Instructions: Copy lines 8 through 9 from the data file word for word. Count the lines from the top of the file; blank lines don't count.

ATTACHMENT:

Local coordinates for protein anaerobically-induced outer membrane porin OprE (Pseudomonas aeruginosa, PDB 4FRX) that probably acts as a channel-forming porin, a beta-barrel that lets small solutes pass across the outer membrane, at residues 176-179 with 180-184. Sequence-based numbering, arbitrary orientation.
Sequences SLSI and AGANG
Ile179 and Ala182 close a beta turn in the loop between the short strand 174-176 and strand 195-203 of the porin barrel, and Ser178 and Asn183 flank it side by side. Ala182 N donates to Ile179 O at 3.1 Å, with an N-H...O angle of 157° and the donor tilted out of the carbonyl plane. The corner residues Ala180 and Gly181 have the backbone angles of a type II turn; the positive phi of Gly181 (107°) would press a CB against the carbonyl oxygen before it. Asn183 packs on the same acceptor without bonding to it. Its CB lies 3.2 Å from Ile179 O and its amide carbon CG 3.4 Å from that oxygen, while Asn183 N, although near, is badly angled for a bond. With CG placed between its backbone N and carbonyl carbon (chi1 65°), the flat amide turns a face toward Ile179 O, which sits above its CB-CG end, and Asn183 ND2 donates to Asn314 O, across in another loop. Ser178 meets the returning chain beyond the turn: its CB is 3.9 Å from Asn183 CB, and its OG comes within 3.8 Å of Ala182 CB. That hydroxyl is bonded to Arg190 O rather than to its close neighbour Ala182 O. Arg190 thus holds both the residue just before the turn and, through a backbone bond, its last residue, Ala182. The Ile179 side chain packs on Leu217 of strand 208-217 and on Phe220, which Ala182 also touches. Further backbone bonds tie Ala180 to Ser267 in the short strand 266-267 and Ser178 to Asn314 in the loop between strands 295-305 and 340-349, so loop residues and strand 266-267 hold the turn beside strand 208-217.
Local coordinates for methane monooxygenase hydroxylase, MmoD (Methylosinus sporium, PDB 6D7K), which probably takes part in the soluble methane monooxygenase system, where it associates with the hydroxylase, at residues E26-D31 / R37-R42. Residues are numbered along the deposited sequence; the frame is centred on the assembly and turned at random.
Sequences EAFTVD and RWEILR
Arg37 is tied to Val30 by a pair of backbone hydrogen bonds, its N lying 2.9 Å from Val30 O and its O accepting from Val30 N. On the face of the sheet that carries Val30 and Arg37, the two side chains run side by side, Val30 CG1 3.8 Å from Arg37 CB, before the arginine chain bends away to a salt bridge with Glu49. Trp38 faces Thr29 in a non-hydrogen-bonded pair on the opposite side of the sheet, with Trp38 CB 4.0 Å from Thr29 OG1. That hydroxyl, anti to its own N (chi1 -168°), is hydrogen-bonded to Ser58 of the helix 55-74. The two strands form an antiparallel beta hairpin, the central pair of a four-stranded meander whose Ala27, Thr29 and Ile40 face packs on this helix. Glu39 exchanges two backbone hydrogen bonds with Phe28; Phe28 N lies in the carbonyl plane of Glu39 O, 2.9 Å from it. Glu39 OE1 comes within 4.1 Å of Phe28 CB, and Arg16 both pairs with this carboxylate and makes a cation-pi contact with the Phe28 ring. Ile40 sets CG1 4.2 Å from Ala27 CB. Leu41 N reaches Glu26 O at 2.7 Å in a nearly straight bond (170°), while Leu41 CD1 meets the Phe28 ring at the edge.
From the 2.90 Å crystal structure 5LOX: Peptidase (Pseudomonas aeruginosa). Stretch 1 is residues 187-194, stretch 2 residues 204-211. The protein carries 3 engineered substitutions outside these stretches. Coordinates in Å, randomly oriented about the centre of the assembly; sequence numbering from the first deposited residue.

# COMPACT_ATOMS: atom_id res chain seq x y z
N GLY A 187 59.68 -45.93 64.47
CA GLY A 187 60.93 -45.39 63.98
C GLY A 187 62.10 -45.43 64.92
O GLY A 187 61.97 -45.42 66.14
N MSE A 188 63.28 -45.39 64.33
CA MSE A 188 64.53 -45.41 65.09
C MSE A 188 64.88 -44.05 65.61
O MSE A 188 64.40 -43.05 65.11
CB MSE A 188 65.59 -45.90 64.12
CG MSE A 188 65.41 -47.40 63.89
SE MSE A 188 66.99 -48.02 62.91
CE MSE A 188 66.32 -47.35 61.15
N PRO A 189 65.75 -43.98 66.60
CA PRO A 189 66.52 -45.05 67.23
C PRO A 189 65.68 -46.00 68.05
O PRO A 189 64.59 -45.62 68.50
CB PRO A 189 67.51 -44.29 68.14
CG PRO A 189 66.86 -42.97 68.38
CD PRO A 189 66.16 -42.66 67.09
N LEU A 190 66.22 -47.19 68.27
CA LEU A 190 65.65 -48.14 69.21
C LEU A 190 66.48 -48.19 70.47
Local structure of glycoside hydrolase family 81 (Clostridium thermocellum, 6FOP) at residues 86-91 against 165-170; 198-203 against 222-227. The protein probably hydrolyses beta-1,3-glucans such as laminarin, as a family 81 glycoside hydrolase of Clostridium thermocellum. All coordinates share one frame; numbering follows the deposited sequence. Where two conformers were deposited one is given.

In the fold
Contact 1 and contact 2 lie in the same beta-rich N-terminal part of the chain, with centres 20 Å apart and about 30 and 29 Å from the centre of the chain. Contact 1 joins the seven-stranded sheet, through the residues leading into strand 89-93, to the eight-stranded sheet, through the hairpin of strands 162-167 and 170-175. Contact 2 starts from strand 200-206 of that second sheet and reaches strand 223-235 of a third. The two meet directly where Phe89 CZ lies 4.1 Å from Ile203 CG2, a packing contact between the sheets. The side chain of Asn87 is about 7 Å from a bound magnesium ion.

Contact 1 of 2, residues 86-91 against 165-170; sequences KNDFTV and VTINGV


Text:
# COMPACT_ATOMS: atom_id res chain seq x y z
N GLY A 187 59.68 -45.93 64.47